Community news and investigative journalism for Wapping E1W and Tower Hamlets London

Mr Burns the Grey Heron fishing at Hermitage Basin

By on July 19, 2014 in Photographs, Wildlife

“Is that real?” This is the question our Wildlife Ranger Documentary Photography Team often hears when out photographing Mr Burns the Grey Heron.

Fortunately Mr Burns is too busy standing still and not being noticed by fish to hear rude comments like this. Real? Mr Burns? Of course he is!

Mr or Mrs?

Here is one sequence of photos of Mr Burns having an extended fishing expedition in Hermitage Basin this morning. In all he (or is it Mrs Burns?) speared and gobbled down at least six fish in three hours.

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Same technique, different fish.

 

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Ouch! Who would be a fish?

Although to be honest a quick death like this might be preferable for the Hermitage Basin fish.

Death by suffocation

The water is a vivid green colour because of a lack of oxygen and you can see bubbles across the pond where the fish are coming to the surface in an attempt to get some air.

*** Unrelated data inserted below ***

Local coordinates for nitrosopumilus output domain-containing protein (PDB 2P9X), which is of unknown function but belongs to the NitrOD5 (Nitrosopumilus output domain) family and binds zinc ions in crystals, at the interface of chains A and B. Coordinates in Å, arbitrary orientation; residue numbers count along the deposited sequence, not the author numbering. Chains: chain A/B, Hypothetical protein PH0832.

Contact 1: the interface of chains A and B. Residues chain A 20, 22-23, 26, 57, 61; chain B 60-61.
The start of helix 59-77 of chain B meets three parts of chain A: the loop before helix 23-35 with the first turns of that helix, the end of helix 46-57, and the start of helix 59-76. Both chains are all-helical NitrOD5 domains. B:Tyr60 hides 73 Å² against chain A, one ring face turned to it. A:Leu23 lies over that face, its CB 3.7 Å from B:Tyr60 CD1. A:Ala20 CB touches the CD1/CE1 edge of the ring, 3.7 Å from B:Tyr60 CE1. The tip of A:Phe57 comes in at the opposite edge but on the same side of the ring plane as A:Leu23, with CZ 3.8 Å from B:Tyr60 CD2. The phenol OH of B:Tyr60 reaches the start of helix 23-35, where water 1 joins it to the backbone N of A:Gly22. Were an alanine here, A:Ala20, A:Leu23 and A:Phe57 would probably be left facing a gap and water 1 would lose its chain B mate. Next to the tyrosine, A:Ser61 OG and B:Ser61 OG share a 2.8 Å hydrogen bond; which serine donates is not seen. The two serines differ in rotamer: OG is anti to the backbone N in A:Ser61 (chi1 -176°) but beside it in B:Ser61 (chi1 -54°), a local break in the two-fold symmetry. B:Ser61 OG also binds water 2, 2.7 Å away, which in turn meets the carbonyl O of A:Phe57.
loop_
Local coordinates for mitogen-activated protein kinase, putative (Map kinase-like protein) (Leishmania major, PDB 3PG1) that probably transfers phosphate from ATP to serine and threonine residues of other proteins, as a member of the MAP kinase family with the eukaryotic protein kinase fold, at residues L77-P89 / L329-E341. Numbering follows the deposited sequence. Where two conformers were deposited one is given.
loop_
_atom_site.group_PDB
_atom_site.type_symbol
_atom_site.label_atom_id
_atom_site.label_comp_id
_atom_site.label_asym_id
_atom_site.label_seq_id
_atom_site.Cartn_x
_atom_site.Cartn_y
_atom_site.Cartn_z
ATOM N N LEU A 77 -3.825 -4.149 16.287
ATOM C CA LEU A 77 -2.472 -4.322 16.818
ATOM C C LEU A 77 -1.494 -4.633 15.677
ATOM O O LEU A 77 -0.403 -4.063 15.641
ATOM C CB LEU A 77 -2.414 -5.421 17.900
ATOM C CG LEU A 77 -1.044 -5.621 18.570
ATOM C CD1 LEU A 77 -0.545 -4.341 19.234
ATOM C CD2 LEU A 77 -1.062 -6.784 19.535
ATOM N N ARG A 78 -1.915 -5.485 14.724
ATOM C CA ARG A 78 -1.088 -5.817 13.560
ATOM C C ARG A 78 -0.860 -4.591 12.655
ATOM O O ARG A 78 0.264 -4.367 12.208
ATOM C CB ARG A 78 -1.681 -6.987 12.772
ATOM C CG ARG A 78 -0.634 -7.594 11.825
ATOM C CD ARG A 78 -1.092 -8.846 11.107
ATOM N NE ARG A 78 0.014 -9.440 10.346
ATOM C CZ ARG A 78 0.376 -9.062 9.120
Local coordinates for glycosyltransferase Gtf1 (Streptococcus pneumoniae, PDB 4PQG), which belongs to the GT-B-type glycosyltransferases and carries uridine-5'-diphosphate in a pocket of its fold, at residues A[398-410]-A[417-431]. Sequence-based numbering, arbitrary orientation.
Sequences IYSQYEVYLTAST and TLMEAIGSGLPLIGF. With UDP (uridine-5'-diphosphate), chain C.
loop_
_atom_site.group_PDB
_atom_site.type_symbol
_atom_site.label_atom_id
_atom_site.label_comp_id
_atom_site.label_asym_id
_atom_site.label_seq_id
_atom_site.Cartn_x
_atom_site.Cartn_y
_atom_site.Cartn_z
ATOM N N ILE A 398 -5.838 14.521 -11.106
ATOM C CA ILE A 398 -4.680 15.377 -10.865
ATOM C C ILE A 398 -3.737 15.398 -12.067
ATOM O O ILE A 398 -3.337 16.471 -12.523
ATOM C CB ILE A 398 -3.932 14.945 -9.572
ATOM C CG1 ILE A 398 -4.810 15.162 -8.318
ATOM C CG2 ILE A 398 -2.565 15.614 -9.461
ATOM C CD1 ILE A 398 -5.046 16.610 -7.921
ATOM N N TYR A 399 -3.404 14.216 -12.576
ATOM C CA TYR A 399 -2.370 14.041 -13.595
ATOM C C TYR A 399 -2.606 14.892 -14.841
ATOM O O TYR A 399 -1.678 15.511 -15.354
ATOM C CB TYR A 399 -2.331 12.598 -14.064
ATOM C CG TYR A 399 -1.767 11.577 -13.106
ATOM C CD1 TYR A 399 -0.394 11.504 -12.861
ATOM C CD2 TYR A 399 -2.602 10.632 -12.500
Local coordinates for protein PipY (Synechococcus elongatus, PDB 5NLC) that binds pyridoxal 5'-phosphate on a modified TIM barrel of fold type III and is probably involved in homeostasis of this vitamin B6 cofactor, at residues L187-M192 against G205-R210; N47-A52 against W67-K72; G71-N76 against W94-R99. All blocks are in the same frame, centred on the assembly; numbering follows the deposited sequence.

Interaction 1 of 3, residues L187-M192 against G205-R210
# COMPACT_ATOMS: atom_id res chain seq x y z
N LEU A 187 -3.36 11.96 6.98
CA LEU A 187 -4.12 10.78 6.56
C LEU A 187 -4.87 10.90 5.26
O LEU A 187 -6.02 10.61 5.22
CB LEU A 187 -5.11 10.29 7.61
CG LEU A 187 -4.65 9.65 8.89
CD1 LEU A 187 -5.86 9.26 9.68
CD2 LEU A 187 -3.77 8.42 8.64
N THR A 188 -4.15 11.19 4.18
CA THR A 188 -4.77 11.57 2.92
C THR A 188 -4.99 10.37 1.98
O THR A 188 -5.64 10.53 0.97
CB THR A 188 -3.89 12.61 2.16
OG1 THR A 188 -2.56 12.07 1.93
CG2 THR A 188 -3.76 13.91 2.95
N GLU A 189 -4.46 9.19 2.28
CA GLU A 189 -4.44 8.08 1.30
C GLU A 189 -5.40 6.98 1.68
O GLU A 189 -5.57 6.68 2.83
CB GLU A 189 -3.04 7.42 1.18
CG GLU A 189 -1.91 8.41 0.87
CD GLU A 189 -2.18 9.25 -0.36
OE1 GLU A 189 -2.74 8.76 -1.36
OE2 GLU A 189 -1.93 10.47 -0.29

Last week fish could be seen leaping out of the water.

It’s a pity to see the water at Hermitage in such a state, especially as it is usually so well looked after. If you live at Hermitage please get in touch with Love Wapping and tell us what is going on with the water?

Apparently some years ago the water at Hermitage was connected to the Ornamental Canal and there would be benefits all round if they were reconnected. Sound like a plan?

The many benefits of wildlife photography in E1W

Our entire Wildlife Ranger Documentary Photography Team agree that one of the many benefits of photographing the amazing Wapping wildlife is meeting lots of nice people and having a chat about the birds. Today was no exception (Hello Rebecca, Andrew, Zoe and the other people whose names I didn’t get during the week!) and the Wildlife Ranger Documentary Photography Team was told some very useful information about how the cygnets learn to fly.

 

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  1. Ross Gardner says:

    Hi Mark. Nice images of the heron. I’ve seen it a few times myself. The place seems to attract quite a bit. I have often seen grey wagtail there during the autumn and winter months and, in spite of the dubious water quality, have also seen at least two species of damselfly laying eggs. Do you happen to know who owns Hermitage Basin?

    • Mark Baynes says:

      Thanks, glad you like the photos. Hermitage Basin is alive with all sorts during the spring and summer. Hermitage Basin is private property and is part of the estate that includes the houses and flats to the west side.

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